552.01 Law and Economics of Chinese Capitalism

China’s transformation from a planned economy to the most capitalist country in the world, despite the absence of a well-functioning legal system, at least from the western perspective, raises numerous questions. This seminar endeavors to understand Chinese capitalism from the law and economics perspective. What is the constitutional and private legal foundation of Chinese capitalism? What is the role of law in Chinese society and business? What roles has law played in the different stages of China’s market transition and different sectors of Chinese economy?  

This course takes an integrative, evolutionary, and comparative approach. Firstly, it integrates studies of black-letter law with observations of Chinese society. In particular, it explores whether and how black-letter law is implemented in reality through a series of case studies in property, corporate governance, constitutional review, etc. Secondly, it investigates the evolution of Chinese law to deepen our understanding on Chinese law and also shed light on its future direction in a rapidly shifting environment. Thirdly, it takes China as a comparative case study to enhance our understanding of law and market institutions.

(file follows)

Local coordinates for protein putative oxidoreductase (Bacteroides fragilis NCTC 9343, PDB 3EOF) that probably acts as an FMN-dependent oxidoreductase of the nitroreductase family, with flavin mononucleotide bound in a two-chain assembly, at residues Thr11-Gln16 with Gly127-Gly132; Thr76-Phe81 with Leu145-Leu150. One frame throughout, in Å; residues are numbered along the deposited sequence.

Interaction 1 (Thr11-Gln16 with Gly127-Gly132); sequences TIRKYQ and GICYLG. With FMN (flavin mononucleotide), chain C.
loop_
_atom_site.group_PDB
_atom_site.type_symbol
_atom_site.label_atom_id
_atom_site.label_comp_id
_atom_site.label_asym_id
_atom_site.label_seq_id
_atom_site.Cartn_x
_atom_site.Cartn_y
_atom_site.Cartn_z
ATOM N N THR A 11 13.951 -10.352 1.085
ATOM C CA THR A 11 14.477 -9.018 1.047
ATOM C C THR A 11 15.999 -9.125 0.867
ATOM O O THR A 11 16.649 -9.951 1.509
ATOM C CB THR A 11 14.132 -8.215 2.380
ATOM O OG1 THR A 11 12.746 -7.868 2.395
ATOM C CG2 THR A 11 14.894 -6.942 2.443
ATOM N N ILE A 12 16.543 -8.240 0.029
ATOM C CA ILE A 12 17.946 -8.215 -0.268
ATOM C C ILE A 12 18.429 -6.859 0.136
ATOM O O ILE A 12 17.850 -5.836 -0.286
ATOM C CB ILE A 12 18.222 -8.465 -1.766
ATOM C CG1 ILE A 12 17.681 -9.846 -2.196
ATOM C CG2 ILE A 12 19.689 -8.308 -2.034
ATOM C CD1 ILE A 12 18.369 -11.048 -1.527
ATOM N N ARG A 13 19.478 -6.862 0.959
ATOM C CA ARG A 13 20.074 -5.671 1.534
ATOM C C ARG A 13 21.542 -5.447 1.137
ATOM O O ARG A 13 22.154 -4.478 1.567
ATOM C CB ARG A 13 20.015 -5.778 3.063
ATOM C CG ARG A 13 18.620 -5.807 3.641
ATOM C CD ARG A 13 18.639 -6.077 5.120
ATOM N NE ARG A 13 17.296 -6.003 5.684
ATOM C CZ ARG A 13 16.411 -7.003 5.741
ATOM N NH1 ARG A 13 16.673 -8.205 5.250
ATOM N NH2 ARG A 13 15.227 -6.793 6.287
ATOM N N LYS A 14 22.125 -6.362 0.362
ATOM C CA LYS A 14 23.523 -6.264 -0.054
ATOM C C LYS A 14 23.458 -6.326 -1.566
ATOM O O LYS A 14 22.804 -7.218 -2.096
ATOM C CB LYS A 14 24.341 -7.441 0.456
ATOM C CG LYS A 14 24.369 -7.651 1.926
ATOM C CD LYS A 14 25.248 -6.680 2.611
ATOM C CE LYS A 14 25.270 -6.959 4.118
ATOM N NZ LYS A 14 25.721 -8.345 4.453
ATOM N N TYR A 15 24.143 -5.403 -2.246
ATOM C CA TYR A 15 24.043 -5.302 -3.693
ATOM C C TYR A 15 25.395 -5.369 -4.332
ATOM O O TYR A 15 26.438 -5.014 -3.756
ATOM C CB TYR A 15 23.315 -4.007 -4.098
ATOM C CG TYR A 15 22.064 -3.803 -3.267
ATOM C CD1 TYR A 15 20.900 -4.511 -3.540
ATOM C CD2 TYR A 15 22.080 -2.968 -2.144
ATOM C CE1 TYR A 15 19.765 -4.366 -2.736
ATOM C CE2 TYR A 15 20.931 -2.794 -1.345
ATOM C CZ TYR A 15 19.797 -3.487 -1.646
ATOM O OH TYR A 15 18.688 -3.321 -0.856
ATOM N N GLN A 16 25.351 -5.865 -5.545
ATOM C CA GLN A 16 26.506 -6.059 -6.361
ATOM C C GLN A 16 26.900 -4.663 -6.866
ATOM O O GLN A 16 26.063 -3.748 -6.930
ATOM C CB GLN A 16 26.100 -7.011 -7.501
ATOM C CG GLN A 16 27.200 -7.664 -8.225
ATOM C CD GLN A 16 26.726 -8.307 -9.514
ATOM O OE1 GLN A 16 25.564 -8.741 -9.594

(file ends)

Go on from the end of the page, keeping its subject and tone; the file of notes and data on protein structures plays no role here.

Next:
Spring 2019

Course Number Course Credits Evaluation Method Instructor
Course Credits
Reflective Writing
Research and/or analytical paper(s), 10-15 pages
Group project(s)
Class participation
Shitong Qiao
Sakai site: https://sakai.duke.edu/portal/site/LAW.552.01.Sp19
Email list: LAW.552.01.Sp19@sakai.duke.edu
Degree Requirements
Course Requirements - JD
Course Requirements - LLM
Course Requirements - LLM-ICL
Course Requirements - Public Interest
Course Areas of Practice